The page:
I only venture outdoors for about five minutes at a time these days because of the heat, but I do go out to get photos and check the vegetable garden.
Although the banana trees in the back corner of the yard were frozen this winter, they have come back and grown very tall. In fact, one of them recently put off a shoot of bananas!
I’ve had banana trees bear fruit before, but the bananas were never very good. Maybe we didn’t wait long enough to pick them. The only bananas I know about are the ones sitting on the grocery store end caps. So maybe it’s time to learn about those wild bunches of bananas.
How to Grow and Harvest Bananas – I Just Learned This!
All those little bumps along the stem above the bulb on the end (photo below) will become bananas! This plant is just getting started. The Dole video below mentions waiting 12-13 weeks after the bananas begin to grow before harvesting. They cut theirs while they are green.
As the bananas fill in along that stem, they will get heavy (60 plus pounds!) and some trees need propping up. I don’t think I will be able to do that. This tree, and other little ones around it, are in the bushes next to my yard and not in a “garden” area. This bunch of bananas is on a tree that must be 15 feet tall (photo above). Since I took this photo, the branch has elongated so more bananas can form along the stem.
First, I want to say that I did not plant those banana trees. The house behind mine has a big garden area and they do have banana plants in their yard. I’m guessing that the banana trees now growing on this side of their fence came from their yard. I have no idea what type of banana trees they are.
The University of Florida Gardening Solutions page says that because of sandy soil bananas need to be fertilized. No one has fertilized “my” banana trees.
Something I have learned is that once a tree produces bananas it is done. It will not produce any more. That is why bananas have off-shoots, or baby banana trees growing near the large one. The little ones will grow and do the same thing as the “mother” tree.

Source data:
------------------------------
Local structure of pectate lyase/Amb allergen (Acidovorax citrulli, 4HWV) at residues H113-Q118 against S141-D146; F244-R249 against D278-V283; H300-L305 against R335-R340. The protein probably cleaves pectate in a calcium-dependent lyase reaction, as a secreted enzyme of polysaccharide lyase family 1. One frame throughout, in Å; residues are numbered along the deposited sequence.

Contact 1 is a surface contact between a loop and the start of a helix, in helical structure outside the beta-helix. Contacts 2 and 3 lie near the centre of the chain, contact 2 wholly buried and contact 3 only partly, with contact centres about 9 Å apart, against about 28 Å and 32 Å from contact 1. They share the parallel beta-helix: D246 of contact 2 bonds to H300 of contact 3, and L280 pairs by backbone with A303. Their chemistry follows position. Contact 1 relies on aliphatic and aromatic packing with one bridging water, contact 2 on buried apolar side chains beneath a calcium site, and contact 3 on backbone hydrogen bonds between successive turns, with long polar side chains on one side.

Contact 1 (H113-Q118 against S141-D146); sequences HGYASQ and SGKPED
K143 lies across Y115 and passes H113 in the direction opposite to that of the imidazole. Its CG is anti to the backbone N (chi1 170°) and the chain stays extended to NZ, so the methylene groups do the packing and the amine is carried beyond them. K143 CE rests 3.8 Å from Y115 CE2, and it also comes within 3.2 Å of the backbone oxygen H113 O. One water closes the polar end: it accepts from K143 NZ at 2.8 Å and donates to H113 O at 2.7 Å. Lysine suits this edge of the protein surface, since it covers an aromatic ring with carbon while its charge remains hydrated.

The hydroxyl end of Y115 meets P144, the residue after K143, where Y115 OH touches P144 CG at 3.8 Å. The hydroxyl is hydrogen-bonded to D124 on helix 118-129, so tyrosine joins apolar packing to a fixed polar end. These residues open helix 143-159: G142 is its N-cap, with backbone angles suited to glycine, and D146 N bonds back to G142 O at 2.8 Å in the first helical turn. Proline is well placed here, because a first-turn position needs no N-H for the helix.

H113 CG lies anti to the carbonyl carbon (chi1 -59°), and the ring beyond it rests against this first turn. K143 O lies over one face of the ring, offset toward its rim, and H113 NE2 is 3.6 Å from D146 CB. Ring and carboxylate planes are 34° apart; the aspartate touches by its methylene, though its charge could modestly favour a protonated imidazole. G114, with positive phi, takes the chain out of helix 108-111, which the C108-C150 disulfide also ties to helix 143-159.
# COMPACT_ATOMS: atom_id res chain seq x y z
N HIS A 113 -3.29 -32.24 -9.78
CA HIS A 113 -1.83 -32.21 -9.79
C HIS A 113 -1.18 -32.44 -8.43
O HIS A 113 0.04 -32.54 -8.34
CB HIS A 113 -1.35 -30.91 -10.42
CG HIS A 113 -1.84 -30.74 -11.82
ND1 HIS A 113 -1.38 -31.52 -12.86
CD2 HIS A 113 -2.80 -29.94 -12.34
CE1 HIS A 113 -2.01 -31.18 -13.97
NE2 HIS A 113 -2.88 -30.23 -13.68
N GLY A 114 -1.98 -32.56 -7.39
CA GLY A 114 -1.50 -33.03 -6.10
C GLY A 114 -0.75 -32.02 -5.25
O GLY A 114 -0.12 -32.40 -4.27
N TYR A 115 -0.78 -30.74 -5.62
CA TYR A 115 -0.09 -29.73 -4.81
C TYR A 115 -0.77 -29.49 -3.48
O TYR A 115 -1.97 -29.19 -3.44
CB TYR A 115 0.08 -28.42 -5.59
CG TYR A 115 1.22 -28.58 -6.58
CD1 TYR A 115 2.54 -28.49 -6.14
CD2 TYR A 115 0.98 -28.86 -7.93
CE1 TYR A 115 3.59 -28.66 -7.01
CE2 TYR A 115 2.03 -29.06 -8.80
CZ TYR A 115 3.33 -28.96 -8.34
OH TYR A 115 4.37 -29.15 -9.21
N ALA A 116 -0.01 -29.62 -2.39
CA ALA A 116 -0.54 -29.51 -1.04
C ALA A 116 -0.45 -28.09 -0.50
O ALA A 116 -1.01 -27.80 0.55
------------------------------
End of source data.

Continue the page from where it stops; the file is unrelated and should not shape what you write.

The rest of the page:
Growing Bananas Videos
In my search for growing bananas information I came across a couple of cool videos. The first one is nearly 30 minutes long and the grower is growing (and eating) “ice cream” bananas.
He makes a mistake by cutting of the 60 pound bunch of bananas thinking he can hold it in one hand – and drops it! Then, according to the comments below the video, he hangs the bunch the wrong way – I don’t know about that. Some viewers also left comments that cutting down the main tree is not necessary.
In the second video, which is about the Dole company and how they grow bananas, all the workers do is chop the leaves off the main plant and leave them on the ground to provide nutrients. They do not cut down the whole tree.
Dole company video – which I found to be interesting.
Potential Problems With Growing Bananas
A healthy banana tree can add interest to the yard, but when they turn brown, or begin to die and fall over, not so much.
Plant in an area where there is space for more “baby” plants to spring up. None of those banana trees in my photo were planted. They sprung up on their own.
The hurricanes – we’ve had two major ones come through within the two years I’ve lived in this house – the wind shredded the leaves of the trees to bits.
Then we had some very cold nights over the past winter which turned the trees brown.
Yet, here we are with very tall, lovely trees less than a year later, and one is growing bananas already. The trees bounce back quickly in this hot, tropical climate, but they can die way down.
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